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Casino Stories - Waiting In The Poker Room

Updated on February 13, 2016

I was waiting for a game to start at Sam's Town in Tunica. I got myself a cup of coffee and sat down at an empty table to pass the time while I waited. An older fellow - older than me - came into the room and spoke to the manager to get on the list. He came over, got himself a cup of coffee and sat down next to me. He was sort of scruffy looking with longish gray hair and on my side, at least, had a hearing aid.

We got to talking. His end of the conversation:

"I joined the Navy in the 40's just after the war. When I got out, I worked at one job or another and joined the National Guard. I got called up when the fighting started in Korea. After it ended, I decided just to stay in the Army and stayed there till I retired in the 60's.

"The wife and I had been all over and we had 8 kids. Seemed like every time I get assigned some place we'd get all amorous before I left and when I got back home a year later, she'd had another one."

He scratched his ear and shifted in his chair.

"Anyway, while I was in the Army, I kept getting promoted until I got to be an E-3 but then I couldn't make E-4. I asked 'em “Why” and they said that it was because I hadn't finished high school. So I went back to school and got my high school diploma. Same thing happened a few years later when they wouldn't promote me because I didn't have any college education. So, I went back to school there in Texas and Uncle Sam paid for it so I got an Associates Degree in music.

"I had my 20 years in the military by then and I retired. I got a pretty good pension. Enough money to live on but I got bored. I finally found a job teaching music in elementary schools there in El Paso. They told me when I started that I had to keep my hands off the students. If they needed discipline I was to send them to the principal.

"I really enjoyed the job and felt like every once in a while I made a difference in some kids life. It was tough, though, because more than half of the kids didn't speak very good English. They heard and spoke Spanish at home and that's about all they knew.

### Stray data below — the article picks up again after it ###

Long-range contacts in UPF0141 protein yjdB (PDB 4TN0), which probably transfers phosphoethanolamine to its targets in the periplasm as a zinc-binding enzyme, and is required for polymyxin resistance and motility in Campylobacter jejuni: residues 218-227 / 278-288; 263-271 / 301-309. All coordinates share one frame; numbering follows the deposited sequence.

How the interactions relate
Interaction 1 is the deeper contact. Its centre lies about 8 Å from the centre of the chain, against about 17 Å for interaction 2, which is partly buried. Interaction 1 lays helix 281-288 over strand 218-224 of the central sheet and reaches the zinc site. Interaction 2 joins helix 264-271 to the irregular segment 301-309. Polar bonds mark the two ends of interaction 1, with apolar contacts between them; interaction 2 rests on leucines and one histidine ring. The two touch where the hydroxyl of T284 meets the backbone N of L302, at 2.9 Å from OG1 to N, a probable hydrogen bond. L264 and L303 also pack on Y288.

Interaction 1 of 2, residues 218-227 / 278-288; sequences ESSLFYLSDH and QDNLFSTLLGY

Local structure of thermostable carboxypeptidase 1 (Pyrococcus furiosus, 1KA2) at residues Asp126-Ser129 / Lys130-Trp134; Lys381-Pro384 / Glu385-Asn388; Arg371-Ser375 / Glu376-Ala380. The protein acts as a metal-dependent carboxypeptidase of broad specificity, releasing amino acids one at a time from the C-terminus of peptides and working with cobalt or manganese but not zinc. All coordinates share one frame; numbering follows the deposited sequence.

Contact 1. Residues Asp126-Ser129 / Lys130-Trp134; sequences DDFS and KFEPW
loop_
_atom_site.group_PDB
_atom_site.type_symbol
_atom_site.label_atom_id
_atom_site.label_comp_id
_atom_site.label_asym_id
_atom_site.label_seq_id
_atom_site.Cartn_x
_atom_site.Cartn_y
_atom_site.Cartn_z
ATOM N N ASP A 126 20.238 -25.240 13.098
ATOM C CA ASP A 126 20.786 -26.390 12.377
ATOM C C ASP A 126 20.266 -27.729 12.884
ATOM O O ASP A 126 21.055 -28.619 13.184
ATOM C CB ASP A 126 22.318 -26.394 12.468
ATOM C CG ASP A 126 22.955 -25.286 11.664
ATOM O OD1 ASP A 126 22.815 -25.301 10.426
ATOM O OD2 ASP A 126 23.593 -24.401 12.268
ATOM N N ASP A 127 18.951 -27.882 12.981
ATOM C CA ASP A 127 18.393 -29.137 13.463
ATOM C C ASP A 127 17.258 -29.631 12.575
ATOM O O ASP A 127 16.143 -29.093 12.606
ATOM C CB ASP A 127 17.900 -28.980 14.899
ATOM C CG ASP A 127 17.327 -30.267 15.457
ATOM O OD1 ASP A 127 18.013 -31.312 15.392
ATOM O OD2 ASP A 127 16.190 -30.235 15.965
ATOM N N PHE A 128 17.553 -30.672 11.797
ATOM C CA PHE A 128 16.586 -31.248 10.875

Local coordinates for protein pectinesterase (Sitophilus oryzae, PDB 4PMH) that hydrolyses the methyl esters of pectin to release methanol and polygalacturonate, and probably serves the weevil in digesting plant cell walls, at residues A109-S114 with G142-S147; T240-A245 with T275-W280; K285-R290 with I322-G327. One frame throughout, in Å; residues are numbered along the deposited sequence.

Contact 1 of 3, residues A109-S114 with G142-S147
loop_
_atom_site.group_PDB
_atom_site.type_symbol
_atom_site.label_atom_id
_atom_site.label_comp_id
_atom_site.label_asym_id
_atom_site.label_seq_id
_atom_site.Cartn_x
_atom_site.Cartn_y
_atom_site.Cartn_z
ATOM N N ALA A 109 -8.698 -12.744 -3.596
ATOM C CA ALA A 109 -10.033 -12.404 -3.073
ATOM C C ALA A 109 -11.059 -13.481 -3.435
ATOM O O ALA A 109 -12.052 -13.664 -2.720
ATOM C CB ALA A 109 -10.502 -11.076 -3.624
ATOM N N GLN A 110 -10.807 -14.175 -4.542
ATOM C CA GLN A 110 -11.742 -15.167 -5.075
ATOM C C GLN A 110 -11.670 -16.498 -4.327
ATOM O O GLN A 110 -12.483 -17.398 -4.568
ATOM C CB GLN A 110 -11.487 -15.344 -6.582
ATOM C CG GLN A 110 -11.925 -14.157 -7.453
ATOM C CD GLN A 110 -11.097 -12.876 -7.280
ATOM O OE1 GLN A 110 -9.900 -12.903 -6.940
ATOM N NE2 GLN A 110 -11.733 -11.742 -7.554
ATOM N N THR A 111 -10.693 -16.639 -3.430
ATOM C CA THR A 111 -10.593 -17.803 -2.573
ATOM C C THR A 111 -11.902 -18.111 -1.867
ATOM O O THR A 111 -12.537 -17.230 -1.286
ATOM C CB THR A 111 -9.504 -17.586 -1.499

"I taught for about 10 years or so. I had enough money to live on with my pension from the military so I just had my pay from the schools put into an IRA and I had quite a bit of money put away after those 10 years.

"One day, two of the kids got into a fight and I had to break it up. I grabbed one of the kids by his shirt and sat him down at his desk. Everything calmed down but later in the day, the principal came down and said he wanted to see me. Told me that the kid had said I'd manhandled him and bruised his chest and that the school was going to have to suspend me. I explained what had happened. He said it didn't make any difference. He had to do what he had to do. I asked if I had enough time in to retire and when he said I did, I said I do, and walked out.

"So, now I had another pension coming in. Wasn't much. But, they've sent me $300 a month for almost 30 years now.

"Well, course by this time all my kids were grown up and away from home. Most of them had moved so far away that they couldn't get to visit very often and the wife and I didn't get to their places a lot. So the we got a map of the US and spread it out on the kitchen table. We put a pin in the map for where each of our kids lived and then figured out the place that would be closest for all of them. We wound up moving to Alabama and for a few years we saw a lot of the kids. Then they started moving again.

"So, we're about back where we started."

He paused and yawned.

"Anyway, we're getting older. The wife's in a wheelchair. And I don't drive anymore."

I interrupted. “How'd you get here from Alabama?”

"My son came and brought us over here for my wife's birthday."

“Does he live pretty close?” I asked.

"Nope, he lives in Duluth, Minnesota. But, he came down and got us and he 's coming up here and get me pretty soon if this poker game doesn't get started.

"Anyway, we moved over to Alabama and bought us a house where we've lived for quite a while now. We're going to move into assisted living, though. It's gonna' cost us $5,000 a month. We get everything for that, though. Three meals a day, four snacks a day, they clean your place, do your laundry, do your ironing, and take you to Walmart two times a week. It wouldn't cost us that much but they rate you by the extra care you need and charge you more. I'm a level 2 and it costs $200 a month more for me. My wife is a level 5 and it costs $700 a month more for her."

By this time another man had joined us while we waited. He spoke up “$5,000 a month,” he exclaimed. “That's $60,000 a year.”

Just then, the card room manager came over and sent me to an empty chair in a game that was already running so I didn't hear the remainder of the conversation.

About 10 minutes later I saw a younger man come in the poker room, speak to the old fellow, and they left. He waved at me as he went out.


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